I found out just a few years ago that there is actually a particular pumpkin that is used for the canned pumpkin. It has a flesh that can only be described as 'custard-y'. The usual pumpkins we buy for their appearance in the fall months usually do not have this attribute. These pumpkins are called 'sugar-pie' or 'pie' pumpkins. I have asked at grocery stores and produce stands, but everyone looks at me like I have two heads. I have since decided that I will either have to: A. grow my own pumpkins, or; B. resign myself to buying canned pumpkin, or; C. use the pumpkin I can find and deal with its idiosyncrasies.
So, I have yet to grow my own pumpkins. Every year something happens, the kids dig out my plants, they die, I forget to plant them in time, we move...etc.
I have also discovered that roasting the pumpkin results in a mellow, rich flavor without the extra water that I have to get rid of. I roast halved pumpkin, cut side down, on a stoneware baking pan at 350 for 1-2 hours, until the pumpkin is soft to the touch. After it cools I puree it and freeze it in 1 cup portions to use in recipes. It works fine in recipes. But I still just buy canned pumpkin if I have none left in the freezer.
These cupcakes are just another cupcake recipe. Not really. They are from one of my favorite cookbooks, and they are moist and delicious. They actually can be a cake, which I think would be amazing, but I was taking them to a party and I didn't want to risk disaster. They have a modest maple cream cheese frosting, sprinkled on the on the top, and I had someone remark that they were the best cupcakes they ever had. Not bad for pumpkin, huh?
If you made this into a cake, I would finely chop the pecans and sprinkle them all over the top and press them into the sides.

For the cupcakes
1 stick unsalted butter, softened
1 1/2 cups firmly packed light brown sugar
2 large eggs, at room temperature
1 teaspoon vanilla extract
1 cup pumpkin puree
2 cups sifted cake flour
1 teaspoon baking soda
1/4 teaspoon baking powder
1/4 teaspoon salt
1/2 teaspoon ground cinnamon
1/2 teaspoon pumpkin pie spice
1/2 cup buttermilk, at room temperature

12 ounces cream cheese
3/4 stick butter, room temperature
1/2 cup plus 1 tablespoon pure maple syrup, preferably grade B
1 3/4 cups confectioners' sugar
1 cup pecan pieces, toasted and finely chopped, for garnish

Preheat the oven to 350 and position and oven rack in the center. Place muffin liners in pans.
Cream the butter with the sugar, beating in the bowl of the stand mixer on medium-high until very light in color, 4 to 5 minutes. You can also use a hand mixer and a medium bowl, although you may need to beat the mixture a little longer to achieve the same results. Scrape down the bowl with the spatula.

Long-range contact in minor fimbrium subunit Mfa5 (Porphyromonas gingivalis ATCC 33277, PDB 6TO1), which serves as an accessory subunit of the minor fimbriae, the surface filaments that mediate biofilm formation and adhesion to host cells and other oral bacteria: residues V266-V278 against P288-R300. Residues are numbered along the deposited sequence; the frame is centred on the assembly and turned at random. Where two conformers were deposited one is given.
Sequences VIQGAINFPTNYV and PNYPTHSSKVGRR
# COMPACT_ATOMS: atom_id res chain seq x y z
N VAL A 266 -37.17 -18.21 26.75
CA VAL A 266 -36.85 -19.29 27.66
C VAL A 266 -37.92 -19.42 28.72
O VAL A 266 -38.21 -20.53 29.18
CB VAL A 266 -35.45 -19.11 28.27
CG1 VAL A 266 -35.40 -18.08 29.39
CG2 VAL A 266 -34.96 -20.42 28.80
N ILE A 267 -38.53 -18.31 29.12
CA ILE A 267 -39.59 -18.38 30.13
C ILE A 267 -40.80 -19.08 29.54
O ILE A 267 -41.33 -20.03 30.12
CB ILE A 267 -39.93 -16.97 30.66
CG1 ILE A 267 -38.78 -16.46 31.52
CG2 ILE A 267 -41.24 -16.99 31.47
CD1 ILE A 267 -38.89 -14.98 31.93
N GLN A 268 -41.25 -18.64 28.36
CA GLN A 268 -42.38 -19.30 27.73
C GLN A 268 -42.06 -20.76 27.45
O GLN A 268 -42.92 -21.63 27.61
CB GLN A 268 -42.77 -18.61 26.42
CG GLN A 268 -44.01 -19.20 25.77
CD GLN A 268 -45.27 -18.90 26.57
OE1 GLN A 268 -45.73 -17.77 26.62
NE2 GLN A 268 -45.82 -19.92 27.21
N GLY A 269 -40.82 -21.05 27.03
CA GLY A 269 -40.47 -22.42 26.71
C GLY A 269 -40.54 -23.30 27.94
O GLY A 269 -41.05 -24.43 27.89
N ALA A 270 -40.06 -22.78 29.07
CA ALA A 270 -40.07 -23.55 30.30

Beat the eggs and vanilla in a small bowl to blend. With the mixer on medium, add the eggs to the butter mixture. Add the pumpkin and blend well, scraping down the sides of the bowl if necessary.
Alternate combining the wet and dry ingredients. 
Bake until toothpick inserted comes out clean, 15-20 minutes. Transfer to a rack to cool.
Make the frosting: Place the cream cheese and butter in the bowl of a mixer or food processor. Blend until smooth. Add the maple syrup and confectioners' sugar and mix thoroughly.
Frost cupcakes, and sprinkle the tops with toasted chopped pecans or pumpkin candies.
Makes 18 cupcakes.

Monday, December 6, 2010

Eat Here-The Rose Restaurant

A few weeks back my husband and I decided to spend a night away from the kids. We really needed it, it has been quite a while. We were supposed to go away for a weekend in August, but extenuating circumstances prevented that, so it got postponed and shortened. My husband found a restaurant for us to visit, somewhere new for us to try out.
The Rose Restaurant in Prescott, Arizona is inconspicuous. It occupies a house that has a nostalgic look about it. As you enter, there is a lovely little area that was a household foyer in a former life. You might be greeted by the owner, a sweet middling woman from the midwest. She makes the place. She greets each patron at their table, announces the specials, and pushes her homemade pies. She bakes the pies herself, and that evening we had the privilege of sampling her handmade pecan pie. But I will tell you about that later.
The restaurant is sprawled across the ground level of a spacious house, with tables and chairs situated perfectly in the now-open rooms. There are enough seats to make you feel like there are other people around, but not so many that the room lacks privacy.
The restaurant has a definite French flair, but classy, updated decor keeps it feeling fresh. The menu holds traditional offerings, many with an updated twist.
We started with the Brie and roasted garlic, it was delicious. My husband thinks it was the best brie he has ever had. It was cooked to perfection, as was the roasted garlic, a creamy, delicious addition to the platter. There were actually a couple of appetizers I wanted to try, but I wasn't sure if he would like all of them.
We settled on the prime rib and lobster tail. My husband and I are not really big eaters, so usually if we have a starter, meal and dessert, we split all of it between the two of us.
The prime rib came with fresh veggies and a potato gratin dish, both were delicious, but the prime rib was stunning. Cooked to perfection and so tender! The horseradish sauce was perfect, and the lobster tail was divine. Everything was seasoned perfectly, in my opinion.
We ended with a slice of pecan pie, one of my favorites, and it was perfect. I know I have used that word many times, but there are no other words like it! If I had a restaurant, I would model it after the Rose Restaurant. It is definitely on my list of places I want to return to, and I would recommend it again and again.

The Rose Restaurant
234 South Cortez Street
Prescott, AZ 86303-3939
(928) 777-8308